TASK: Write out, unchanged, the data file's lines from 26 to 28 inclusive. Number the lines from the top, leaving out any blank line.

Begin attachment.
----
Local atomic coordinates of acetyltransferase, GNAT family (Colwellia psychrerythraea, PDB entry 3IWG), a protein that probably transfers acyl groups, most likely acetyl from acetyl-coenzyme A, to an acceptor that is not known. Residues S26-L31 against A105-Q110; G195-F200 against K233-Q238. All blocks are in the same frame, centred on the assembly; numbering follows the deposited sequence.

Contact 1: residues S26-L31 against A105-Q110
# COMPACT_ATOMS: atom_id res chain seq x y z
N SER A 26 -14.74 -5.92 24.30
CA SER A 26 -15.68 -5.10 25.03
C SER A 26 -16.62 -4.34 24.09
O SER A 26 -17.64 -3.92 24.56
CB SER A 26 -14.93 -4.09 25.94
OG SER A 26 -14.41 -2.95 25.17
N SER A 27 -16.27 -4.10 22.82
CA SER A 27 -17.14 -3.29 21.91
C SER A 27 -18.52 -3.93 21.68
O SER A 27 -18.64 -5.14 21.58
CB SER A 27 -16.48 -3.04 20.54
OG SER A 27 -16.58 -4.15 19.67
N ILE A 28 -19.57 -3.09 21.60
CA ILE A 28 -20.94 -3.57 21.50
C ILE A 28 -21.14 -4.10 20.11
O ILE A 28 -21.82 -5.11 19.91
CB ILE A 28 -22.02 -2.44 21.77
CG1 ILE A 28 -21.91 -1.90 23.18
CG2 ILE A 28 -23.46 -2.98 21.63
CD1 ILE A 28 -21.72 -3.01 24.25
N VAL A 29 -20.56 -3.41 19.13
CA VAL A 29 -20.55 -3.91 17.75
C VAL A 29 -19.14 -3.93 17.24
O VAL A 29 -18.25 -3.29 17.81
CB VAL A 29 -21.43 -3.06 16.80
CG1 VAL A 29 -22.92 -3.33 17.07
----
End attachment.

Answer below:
C VAL A 29 -19.14 -3.93 17.24
O VAL A 29 -18.25 -3.29 17.81
CB VAL A 29 -21.43 -3.06 16.80